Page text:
their own calendar. The kingdom of Israel opted for a calendar starting on Tishri without
accession as in Egypt while Judea opted for a calendar starting on Nisan with an accession
year as in Babylonia. By reconstructing the chronology of reigns of the early kings, one can
verify that Rehoboam began to reign immediately after the 40th year of Solomon, while
Jeroboam ascended (accession) only 8 months later (1 Kings 12:1-3, 20, 32):
year JUDEA ISRAEL ASSYRIA Reference
17
-960 Roboam 17 Jeroboam Tiglath-pileser II 7

0 18 1Kings 15:1,2
Abiyah
1 8
-959
19

2 9
-958
20

3 10
-957 0 1Kings 15:9,10
Asa 21

1 11
-956
22

2 1 12 1Kings 15:25
-955 Nadab
2

3 1 13 1Kings 15:28,33
-954 Baasha
2

4 14
-953
3

As the calendar was used for worship, it is unlikely that the Jewish priests of Judea
would have used the intercalations from the Babylonian priests (the Judean authorities even
requested the Jews of Elephantine priests to stop using the Egyptian lunar calendar for
celebrating a Jubilee in 419 BCE). This religious concept of calendar appears well at
Qumran where some dissident Jews (c. 100 BCE) chose a calendar of their own after
having rejected the one of the Temple considered as impious.
The Gezer calendar, dated in the 10th century BCE98, is a good example of an
agricultural calendar synchronized with the equinoxes. This calendar of twelve lunations
has been reconstituted through the evaluating the date of the same agricultural activities in
this region99. Paralleling different types of calendars:
98 It may be noted that only 20 kilometers south of Gezer was excavated a Hebrew inscription (of 5 lines) precisely dated -1010 +/- 40
(Y. GARFINKEL, S. GANOR -Khirbet Qeiyafa: Sha’arim in: The Journal of Hebrew Scriptures 8, 2008, article 22).
99 J.A. WAGENAAR - Post-Exilic Calendar Innovations

in: Zeitschrift für die alttestamentliche Wissenschaft 115 (2003) pp. 3-24.
30 SCIENTIFIC APPROACH TO AN ABSOLUTE CHRONOLOGY
THROUGH SYNCHRONISMS DATED BY ASTRONOMY

Month Agricultural season Season at Gezer Season (astronomy) Lunation


September New wine
Harvesting Harvesting (Exodus 34:22) Ist
October (Exodus 34:22) (Autumn Equinox)
Olive harvesting IInd
November
Sowing Sowing IIIrd
December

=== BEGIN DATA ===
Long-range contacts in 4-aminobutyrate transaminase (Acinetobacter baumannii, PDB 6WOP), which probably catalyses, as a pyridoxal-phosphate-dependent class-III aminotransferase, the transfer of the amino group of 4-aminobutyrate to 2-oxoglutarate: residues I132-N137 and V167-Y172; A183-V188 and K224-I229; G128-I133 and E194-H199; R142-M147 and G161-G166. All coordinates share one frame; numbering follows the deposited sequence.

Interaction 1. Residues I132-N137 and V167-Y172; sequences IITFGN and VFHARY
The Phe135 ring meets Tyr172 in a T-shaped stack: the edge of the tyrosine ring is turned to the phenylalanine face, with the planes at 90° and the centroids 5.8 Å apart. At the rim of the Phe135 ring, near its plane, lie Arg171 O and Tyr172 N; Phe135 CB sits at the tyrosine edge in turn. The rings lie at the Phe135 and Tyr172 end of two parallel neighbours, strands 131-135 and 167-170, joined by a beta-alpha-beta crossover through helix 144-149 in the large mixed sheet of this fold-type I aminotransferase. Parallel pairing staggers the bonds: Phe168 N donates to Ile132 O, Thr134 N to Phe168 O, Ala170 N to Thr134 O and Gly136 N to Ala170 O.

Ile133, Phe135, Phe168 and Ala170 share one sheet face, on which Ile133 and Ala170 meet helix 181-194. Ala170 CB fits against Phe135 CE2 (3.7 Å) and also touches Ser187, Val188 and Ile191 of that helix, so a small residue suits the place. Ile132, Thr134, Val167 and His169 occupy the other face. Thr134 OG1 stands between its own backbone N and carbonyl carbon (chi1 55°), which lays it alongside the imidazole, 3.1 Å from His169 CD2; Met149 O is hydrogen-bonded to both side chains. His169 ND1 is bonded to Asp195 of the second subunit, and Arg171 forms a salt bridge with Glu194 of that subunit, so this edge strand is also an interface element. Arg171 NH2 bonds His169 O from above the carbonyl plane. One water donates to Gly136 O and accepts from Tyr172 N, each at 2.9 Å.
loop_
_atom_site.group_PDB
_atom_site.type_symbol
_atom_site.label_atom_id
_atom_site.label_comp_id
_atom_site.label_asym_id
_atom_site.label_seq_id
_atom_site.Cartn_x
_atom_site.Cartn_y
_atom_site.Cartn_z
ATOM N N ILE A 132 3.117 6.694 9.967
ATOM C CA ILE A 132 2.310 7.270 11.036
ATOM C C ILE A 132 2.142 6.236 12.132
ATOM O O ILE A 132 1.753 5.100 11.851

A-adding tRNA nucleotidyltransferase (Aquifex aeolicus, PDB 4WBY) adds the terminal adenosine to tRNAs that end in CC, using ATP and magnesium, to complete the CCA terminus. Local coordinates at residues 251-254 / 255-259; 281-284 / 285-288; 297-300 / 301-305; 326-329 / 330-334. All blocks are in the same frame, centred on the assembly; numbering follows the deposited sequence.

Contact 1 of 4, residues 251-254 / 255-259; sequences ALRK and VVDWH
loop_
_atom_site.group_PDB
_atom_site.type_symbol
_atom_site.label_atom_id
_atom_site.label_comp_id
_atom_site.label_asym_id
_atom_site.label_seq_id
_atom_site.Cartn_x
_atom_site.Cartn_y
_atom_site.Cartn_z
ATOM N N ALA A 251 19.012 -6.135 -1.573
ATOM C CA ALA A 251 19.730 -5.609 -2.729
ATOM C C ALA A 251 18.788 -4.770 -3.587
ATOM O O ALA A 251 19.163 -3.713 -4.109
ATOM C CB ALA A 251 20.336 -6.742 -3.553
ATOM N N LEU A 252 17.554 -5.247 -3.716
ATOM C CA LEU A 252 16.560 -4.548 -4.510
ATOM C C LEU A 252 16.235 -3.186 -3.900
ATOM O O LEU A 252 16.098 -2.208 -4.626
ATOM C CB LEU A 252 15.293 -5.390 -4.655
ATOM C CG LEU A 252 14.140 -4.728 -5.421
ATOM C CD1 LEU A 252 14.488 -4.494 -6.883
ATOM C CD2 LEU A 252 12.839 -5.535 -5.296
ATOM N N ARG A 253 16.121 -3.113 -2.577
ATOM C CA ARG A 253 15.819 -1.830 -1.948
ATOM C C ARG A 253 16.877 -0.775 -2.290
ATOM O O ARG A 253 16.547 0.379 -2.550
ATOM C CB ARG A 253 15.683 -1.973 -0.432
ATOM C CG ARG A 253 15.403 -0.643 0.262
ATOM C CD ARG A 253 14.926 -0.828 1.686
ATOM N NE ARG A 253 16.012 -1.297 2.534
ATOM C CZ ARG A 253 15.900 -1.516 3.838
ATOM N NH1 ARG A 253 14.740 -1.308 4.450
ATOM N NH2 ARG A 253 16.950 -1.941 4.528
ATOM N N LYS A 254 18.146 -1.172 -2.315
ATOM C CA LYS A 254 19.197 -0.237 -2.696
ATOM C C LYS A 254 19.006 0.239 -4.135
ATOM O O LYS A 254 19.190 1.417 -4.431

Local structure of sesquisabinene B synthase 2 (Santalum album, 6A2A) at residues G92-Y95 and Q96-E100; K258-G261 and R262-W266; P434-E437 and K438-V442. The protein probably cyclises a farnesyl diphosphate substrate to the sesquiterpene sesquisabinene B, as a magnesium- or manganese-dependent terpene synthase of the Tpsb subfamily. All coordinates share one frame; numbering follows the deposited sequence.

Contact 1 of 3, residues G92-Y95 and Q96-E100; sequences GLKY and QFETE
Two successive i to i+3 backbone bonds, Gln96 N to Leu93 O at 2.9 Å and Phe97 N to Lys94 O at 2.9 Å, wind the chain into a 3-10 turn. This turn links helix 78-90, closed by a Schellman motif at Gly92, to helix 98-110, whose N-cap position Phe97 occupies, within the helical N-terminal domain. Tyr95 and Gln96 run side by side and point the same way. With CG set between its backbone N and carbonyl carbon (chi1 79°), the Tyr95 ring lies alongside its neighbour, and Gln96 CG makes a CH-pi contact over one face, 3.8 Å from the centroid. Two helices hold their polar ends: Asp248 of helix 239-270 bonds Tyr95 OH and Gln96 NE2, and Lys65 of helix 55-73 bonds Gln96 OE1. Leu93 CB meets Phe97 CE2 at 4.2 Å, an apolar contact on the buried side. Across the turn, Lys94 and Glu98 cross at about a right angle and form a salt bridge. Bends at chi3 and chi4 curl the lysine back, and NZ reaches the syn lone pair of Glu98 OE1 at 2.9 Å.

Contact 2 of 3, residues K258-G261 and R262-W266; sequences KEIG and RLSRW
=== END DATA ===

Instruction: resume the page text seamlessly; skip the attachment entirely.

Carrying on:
IVth
January (Winter Solstice)
Later sowing Vth
February (Amos 7:1)
Later sowing VIth
March
Flax taken in Picking flax (2 Chronicles 36:10) VIIth
April (Exodus 9:31) (Spring Equinox)
Barley harvesting Barley harvesting VIIIth
May (Ruth 1:22)
Wheat harvesting Harvesting & accounting IXth
June (Judges 15:1)
Xth
July Vine trimming Vine trimming (Summer Solstice)
(Canticles 2:12) XIth
August
Summer fruitage Summer fruitage XIIth
(Jeremiah 48:32)

Upon entering Canaan (c. 1500 BCE) the Israelites used the Canaanite calendar, the
1st (anonymous) month of their calendar becoming Abib. The Canaanites used the word
yerah referring to "month", that could be ambiguous for the Israelites because this term
designated also a "month" starting at the full moon as in Egypt (the Jews of Elephantine
have continued using yerah). The term hodesh "month" starting at the 1st lunar crescent (as in
Syria and Babylonia) was so privileged in Palestine from 1000 BCE. Placing months
according to chronology, we obtain the following changes in biblical calendars:
BIBLICAL CALENDAR
period event yerah hodesh month name reference
-3000 [X] X numbered Genesis 7:11; 8:4,13,14 [10:26]
1800-1700 Stay in Egypt X X [numbered] Job 3:6; 7:3; 14:5; 21:21; 29:2; 39:2
1700-1600 [X] [X] [numbered]
1600-1500 Stay in Midian X [X] [numbered] Exodus 2:2,22
1500-1400 Entry into Canaan X X Canaanite Deuteronomy 21:13, Exode 23:15
1400-1300 [X] X numbered Joshua 4:19
1300-1200 [X] [X] ?
1200-1100 [X] X ? Judges 11:37-39
1100-1000 X X Canaanite 1Kings 6:37,38; 2Kings 8:2; Gezer
1000 - 900 1st Temple and kingdom X numbered 1Kings 12:32
900-800 [X] [numbered]
800-700 X numbered 2Chronicles 30:15
700-609 Egyptian domination [X] [numbered]
609-587 1st Temple destroyed X numbered 2Kings 25:27
587-537 Stay in Babylon [X] Babylonian